Underhill, A. (2005) Sound Foundations. Oxford: MacMillan.

http://www.teachingenglish.org.uk/article/rhythm

Roach, P. English Phonetics and Phonology. Glossary: https://www.peterroach.net/glossary.html

RP

This stands for Received Pronunciation. It refers to the standard pronunciation of British English that shows no regional features. RP is sometimes known as BBC English. Although RP is subject to change and is spoken by a small minority of British people, it is widely used in recording for ELT materials.

Example

There is not full agreement on what RP is. Some say it is ‘educated English’, some that it is ‘upper class English’. Is the Queen’s accent RP or not, for example?

Further reading

Crystal, D. (2005). The Stories of English. London:  Penguin.

McArthur, T. (2002). The Oxford Guide to World English. Oxford: Oxford University Press.

Roach, P. (2004), "British English: Received Pronunciation", Journal of the International Phonetic Association 34/2.

Trudgill, Peter (1999). The Dialects of England. Oxford: Blackwell.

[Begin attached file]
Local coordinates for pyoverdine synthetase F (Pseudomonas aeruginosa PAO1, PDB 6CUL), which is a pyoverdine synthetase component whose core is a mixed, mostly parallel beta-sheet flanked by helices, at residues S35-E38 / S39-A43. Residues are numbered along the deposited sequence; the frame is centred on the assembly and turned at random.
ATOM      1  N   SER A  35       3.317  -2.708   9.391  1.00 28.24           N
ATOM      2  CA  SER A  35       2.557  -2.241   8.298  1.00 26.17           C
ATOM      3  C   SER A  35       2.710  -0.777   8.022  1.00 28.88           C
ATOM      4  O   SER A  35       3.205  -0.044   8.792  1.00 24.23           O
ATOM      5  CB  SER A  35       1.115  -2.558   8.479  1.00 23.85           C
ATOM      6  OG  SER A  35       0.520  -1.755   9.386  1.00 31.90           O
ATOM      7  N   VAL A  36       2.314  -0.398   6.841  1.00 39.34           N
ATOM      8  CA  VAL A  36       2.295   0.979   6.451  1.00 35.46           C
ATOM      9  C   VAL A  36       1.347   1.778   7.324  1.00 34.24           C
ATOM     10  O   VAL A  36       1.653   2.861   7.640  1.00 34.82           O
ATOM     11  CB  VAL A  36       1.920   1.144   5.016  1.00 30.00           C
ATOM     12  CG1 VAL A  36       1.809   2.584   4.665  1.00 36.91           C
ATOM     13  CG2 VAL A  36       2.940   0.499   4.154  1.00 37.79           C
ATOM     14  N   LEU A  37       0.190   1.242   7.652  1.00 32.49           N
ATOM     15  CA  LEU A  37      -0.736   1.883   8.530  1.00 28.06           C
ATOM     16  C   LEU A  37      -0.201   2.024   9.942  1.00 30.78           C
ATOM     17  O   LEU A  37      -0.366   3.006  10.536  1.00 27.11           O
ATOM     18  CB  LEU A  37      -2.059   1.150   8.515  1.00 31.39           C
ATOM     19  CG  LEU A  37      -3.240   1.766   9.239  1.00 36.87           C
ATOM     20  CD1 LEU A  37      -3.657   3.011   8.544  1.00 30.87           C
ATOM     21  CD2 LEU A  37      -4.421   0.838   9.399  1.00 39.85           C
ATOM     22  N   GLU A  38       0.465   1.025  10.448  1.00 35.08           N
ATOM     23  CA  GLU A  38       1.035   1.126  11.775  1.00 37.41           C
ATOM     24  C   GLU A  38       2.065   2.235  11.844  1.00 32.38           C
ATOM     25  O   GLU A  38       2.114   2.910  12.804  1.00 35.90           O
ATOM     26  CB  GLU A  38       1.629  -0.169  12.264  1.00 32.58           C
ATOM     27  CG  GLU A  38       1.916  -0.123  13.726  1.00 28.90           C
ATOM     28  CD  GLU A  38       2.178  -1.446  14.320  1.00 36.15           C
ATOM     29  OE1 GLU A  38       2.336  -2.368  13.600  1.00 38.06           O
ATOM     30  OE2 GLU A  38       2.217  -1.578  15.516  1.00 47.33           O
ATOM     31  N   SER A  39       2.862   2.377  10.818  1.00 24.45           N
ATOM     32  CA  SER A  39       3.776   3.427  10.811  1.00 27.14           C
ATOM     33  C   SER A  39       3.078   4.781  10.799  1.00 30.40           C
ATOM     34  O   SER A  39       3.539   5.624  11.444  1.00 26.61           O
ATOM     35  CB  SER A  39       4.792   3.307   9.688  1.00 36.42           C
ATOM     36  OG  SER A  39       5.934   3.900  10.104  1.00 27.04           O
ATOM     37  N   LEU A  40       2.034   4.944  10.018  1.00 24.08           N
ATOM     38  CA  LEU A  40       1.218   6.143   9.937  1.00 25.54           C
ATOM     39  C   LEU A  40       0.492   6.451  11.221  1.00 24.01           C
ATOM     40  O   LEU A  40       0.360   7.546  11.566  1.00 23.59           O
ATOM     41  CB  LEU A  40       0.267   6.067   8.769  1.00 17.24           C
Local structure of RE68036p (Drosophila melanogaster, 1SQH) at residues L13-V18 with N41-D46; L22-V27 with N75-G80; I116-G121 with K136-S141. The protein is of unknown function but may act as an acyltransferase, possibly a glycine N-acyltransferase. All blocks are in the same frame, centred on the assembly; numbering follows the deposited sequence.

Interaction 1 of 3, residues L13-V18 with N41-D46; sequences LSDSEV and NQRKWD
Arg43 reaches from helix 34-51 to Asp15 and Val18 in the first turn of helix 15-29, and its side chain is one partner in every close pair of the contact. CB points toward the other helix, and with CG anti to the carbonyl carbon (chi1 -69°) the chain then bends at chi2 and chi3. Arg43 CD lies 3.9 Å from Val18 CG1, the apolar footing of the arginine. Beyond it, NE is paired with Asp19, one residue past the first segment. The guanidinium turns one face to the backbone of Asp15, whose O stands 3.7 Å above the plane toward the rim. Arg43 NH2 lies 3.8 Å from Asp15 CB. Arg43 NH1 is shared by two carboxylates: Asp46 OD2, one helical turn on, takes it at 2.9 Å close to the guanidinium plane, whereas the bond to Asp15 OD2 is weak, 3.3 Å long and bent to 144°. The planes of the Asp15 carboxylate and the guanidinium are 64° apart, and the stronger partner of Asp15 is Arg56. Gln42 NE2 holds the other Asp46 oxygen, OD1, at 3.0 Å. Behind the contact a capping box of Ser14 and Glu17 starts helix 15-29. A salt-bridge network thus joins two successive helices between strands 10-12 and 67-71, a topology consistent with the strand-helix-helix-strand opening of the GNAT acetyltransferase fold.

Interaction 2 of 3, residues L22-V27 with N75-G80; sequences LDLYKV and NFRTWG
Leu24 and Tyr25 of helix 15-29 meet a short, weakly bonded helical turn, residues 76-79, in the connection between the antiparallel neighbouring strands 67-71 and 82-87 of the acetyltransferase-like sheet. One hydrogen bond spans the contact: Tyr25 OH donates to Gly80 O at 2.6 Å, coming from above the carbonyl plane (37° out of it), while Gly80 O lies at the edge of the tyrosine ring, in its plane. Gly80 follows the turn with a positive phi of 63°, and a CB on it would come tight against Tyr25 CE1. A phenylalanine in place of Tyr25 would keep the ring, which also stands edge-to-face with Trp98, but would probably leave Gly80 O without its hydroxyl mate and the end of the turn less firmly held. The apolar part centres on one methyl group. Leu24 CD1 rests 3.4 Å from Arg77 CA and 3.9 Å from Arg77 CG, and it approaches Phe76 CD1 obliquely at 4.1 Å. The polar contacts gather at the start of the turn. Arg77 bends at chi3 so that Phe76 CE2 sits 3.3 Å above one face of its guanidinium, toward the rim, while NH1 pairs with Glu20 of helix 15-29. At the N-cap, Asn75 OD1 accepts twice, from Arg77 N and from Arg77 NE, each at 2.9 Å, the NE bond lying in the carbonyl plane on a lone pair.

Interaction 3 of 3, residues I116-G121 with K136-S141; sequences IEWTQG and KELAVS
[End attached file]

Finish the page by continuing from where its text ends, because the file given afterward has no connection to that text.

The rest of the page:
Whatever happened to Received Pronunciation? J.C. Wells: http://www.phon.ucl.ac.uk/home/wells/rphappened.htm

Academic English – Professor David Crystal on standard vs. non-standard English

http://www.bbc.co.uk/voices/yourvoice/feature2_4.shtml

 

 

Segmental and Suprasegmental

These terms refer to features of pronunciation. The segmental features are the phonemes or individual sounds whereas the super-segmental are rhythm, stress and intonation.

Example

I have a student whose pronunciation of individual phonemes is really quite good, but he has real problems with stress, rhythm and intonation. I’d read that learners usually have problems with segmentals and not with suprasegmentals, but he’s the other way round and I don’t quite know how to help him.